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Old 01-04-2010, 15:34   #16
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To align the pump, Check for a mark or deep score that goes across the pump and the block on the bolt in the upper left. I say upper left if you are standing behind the engine looking at the pump. The bolt goes through a curved slot that lets you rotate the pump. If there is no mark, make one with a file. If you have to make this mark, discuss this with your mechanic before the rebuild.

This is how it was on mine.

Good luck and back to Leslie.
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Old 02-04-2010, 16:53   #17
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Alright, it took three hours to get the exhaust manifold, header tank, and fuel lines out of the way to get to the pump (including two trips to the local hardware store for stuff I didn't have or left at home). I got the infamous 'set screw' off the injection pump with the allen socket. The one next to the timing marks was easy as well. But the mother of all fasteners is the one on the bottom. How the heck do you get it off? no tool will slip over it because of clearance issues, and an open end will just get on it to crack it loose but there isn't enough clearance left to get it back on for another turn. The assembly that the oil lines come out of is a clearance issue. Also the clearance behind this nut doesn't appear to be adequate to get the nut off after it's loosened. My dad and I scracthed our heads for over an hour and decided Perkins must have come up with their own tool for this one. I'm thinking about putting a 1/2" open end to the grinder. Anyone ever face this? Also, the manual is very vague about the removal of the atomisers. Can someone splain' it to me?

Stumped again....
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Old 14-04-2010, 23:52   #18
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search moon wrenches, off set wrenches,
Google Image Result for http://toolmonger.com/wp-content/uploads/2008/03/Bent%20Wrenches.jpg

I forgot what it is call but this beauty has helped me more than once
http://www.restockit.com/images/Prod...069-12-854.jpg

armstrong makes this tool http://lh3.ggpht.com/_nu35IiPOyWY/Sc...d,%2017mm).JPG

and this one http://www.healeyjournal.com/images/...rowsfeetfs.jpg
this one is a favorite, it may not look like much, but when partnered with a good rachet driver, when you can only move a wrench about 1 degree....it is your best friend


You may have to remove an oil/hydrulic line to get at the bolt, if one of the above tools doesn't help, consider grinding down a wrench head, or even cutting a wrench in half


perkins/westerbeke had a little more elbow room when they were manufacturing....
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Old 15-04-2010, 00:11   #19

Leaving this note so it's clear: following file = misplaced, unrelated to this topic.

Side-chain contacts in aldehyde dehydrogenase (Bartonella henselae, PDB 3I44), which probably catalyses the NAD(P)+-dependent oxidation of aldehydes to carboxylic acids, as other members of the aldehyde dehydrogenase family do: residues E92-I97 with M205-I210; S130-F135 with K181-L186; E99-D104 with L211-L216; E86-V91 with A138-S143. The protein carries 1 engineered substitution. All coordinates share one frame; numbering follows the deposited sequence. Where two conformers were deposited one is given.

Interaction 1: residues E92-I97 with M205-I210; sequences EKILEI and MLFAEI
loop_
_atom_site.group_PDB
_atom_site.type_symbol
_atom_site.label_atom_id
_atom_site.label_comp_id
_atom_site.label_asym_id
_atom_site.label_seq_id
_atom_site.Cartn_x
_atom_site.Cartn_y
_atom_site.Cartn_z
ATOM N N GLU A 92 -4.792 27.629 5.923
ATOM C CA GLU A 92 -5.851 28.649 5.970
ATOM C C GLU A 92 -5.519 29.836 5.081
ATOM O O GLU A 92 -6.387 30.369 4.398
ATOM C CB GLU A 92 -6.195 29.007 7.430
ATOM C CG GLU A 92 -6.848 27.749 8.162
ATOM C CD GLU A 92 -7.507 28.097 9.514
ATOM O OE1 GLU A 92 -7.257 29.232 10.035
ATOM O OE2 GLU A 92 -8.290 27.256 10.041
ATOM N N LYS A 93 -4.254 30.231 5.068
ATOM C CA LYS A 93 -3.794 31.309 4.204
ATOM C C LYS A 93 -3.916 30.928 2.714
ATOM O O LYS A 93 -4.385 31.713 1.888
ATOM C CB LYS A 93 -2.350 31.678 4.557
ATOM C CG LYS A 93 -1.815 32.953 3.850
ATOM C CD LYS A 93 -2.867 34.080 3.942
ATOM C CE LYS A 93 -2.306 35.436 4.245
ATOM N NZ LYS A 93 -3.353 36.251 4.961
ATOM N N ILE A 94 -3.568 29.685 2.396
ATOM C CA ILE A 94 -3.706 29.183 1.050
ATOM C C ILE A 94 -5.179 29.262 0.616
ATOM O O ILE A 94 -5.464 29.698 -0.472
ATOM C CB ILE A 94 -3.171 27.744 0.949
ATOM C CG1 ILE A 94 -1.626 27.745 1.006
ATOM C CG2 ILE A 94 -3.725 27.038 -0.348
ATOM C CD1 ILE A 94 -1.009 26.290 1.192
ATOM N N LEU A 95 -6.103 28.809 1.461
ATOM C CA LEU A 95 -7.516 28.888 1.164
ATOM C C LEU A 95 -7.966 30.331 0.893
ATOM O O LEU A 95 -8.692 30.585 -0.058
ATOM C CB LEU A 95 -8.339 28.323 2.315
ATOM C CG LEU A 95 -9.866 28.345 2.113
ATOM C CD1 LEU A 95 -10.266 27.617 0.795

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Quote:
Originally Posted by Maddog View Post
When the pump shaft finally slid into place it was more gratifying
Oh how I know that feeling!!!
I had to reseal my pump 2 months ago.

It took forever, mirror, twist here, shake there, feeling it with your fingers for the alignment!, when it finally when in....what a release!

Between the injector pump and the starter, there is nothing harder exept pulling the engine itself! (at least for a challenger 32 installation)

Stay calm, get the right tools, you will be very satisfied once it is over!
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Old 15-04-2010, 09:01   #20
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I'm with you Goldie. The starter was no problem, injection pump was a lot harder due to the alignement issues. What kills me is the damn oil filter. I injured my right elbow 20 years ago and can't straighten it out all the way. I have the original filter that hangs horizontally off the lower portion of the block on the port side of the engine. It's a two handed operation reaching through 2 different lockers and around the exhaust manifold, injector pump and my bad attitude. I will gladly take my starter off and on a doz times before I work up the courage to change that damn filter, (I do it every year wether it needs it or not).
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Old 15-04-2010, 10:22   #21
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get some oil lines and a different filter bracket, and move that sucker.
Mines on the aft part of the engine mounted above the heat exchanger.

You could even mount it on a bulk head.

Get the screw on kind like a normal car or truck.

less than a hundred bucks if you look right.

Worth it!
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Old 26-04-2010, 07:01   #22
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Thanks to all of you for your advice and opinion. The pump is now installed, and the engine is cured. I think the pump was going bad for the last three years because a lot of problems seem to be fixed like the black sooty smoke when the engine was first started. No more surging. Turns out one of my injectors was cracked as well. I'm $700.00 lighter in the pocket but man was it worth it! I ended up grinding down the closed end of a 1/2" wrench to about 1/8" thin in order to tighten the demon nut on the bottom of the pump. I will keep my homemade tool on board. Kudos to the British engineer with his slide rule who figured out how to "shoehorn" that pump in there (it is possible), but it's a lot like a rubic's cube. So he should be shot. I figure I saved at least one grand on labor by tackling it myself. I am no longer ascared of my engine.
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